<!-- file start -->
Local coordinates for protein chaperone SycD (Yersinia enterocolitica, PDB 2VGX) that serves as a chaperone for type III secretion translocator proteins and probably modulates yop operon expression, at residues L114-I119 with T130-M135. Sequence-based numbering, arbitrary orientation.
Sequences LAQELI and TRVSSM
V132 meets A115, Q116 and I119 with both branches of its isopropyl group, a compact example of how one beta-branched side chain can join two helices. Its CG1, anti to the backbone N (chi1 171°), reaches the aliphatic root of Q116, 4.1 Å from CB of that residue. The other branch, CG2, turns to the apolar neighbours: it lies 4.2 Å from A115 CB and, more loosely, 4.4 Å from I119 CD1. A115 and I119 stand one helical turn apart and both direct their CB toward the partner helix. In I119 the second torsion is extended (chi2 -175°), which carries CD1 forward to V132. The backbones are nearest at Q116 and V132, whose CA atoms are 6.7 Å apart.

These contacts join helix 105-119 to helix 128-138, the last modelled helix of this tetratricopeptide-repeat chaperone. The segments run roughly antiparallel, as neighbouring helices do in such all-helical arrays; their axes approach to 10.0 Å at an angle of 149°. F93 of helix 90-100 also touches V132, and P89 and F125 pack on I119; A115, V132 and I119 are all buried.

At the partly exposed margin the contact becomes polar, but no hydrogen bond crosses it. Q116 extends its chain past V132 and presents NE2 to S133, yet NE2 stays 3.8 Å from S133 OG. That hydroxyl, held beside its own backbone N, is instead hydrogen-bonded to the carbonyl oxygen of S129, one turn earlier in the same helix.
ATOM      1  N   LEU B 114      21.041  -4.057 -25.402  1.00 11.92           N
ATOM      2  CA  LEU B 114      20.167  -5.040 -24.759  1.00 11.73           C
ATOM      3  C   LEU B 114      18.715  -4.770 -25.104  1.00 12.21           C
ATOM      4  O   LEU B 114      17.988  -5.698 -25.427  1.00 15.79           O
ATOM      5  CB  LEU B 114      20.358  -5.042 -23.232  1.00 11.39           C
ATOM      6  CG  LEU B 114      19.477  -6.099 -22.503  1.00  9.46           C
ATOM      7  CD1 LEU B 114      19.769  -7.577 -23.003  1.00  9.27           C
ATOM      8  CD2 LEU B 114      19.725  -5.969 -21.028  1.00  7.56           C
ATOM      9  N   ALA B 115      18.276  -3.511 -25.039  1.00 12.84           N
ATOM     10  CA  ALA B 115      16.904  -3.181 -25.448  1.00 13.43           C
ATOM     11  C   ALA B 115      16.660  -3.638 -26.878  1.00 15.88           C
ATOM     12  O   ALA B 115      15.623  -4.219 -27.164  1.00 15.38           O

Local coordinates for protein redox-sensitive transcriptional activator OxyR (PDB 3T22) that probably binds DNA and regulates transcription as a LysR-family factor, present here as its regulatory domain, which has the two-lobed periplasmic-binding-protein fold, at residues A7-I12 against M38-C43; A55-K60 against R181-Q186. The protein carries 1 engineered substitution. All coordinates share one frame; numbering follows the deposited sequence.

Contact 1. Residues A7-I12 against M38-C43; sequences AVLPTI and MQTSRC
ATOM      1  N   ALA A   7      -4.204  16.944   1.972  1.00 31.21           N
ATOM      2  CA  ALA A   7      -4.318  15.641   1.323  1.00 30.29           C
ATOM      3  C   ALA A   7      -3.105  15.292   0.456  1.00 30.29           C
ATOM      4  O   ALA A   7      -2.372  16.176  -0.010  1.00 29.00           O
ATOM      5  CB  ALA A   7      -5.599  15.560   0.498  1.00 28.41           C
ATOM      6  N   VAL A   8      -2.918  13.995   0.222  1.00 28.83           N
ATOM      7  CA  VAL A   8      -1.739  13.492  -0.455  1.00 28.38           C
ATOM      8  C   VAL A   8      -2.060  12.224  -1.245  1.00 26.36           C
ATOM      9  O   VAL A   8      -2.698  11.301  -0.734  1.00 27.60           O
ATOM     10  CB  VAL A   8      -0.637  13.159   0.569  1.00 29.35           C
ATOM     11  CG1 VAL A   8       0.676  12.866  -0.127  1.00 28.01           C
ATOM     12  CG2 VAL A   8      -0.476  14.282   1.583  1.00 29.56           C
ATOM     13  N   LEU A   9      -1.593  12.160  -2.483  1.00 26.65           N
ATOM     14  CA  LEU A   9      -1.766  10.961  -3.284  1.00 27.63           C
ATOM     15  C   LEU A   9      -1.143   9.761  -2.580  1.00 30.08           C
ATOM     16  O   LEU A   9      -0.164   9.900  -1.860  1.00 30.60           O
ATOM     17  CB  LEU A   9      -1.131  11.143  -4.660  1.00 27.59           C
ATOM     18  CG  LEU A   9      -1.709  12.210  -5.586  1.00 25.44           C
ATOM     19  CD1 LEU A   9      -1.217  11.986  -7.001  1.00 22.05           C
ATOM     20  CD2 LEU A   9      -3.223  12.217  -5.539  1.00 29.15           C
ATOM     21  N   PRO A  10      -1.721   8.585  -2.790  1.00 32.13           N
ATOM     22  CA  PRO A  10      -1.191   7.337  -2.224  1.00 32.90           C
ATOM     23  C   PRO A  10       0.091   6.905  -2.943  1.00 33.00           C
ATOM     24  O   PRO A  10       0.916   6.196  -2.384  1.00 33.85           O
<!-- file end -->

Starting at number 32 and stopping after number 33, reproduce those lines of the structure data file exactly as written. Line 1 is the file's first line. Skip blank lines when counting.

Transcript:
ATOM     13  N   LEU A   9      -1.593  12.160  -2.483  1.00 26.65           N
ATOM     14  CA  LEU A   9      -1.766  10.961  -3.284  1.00 27.63           C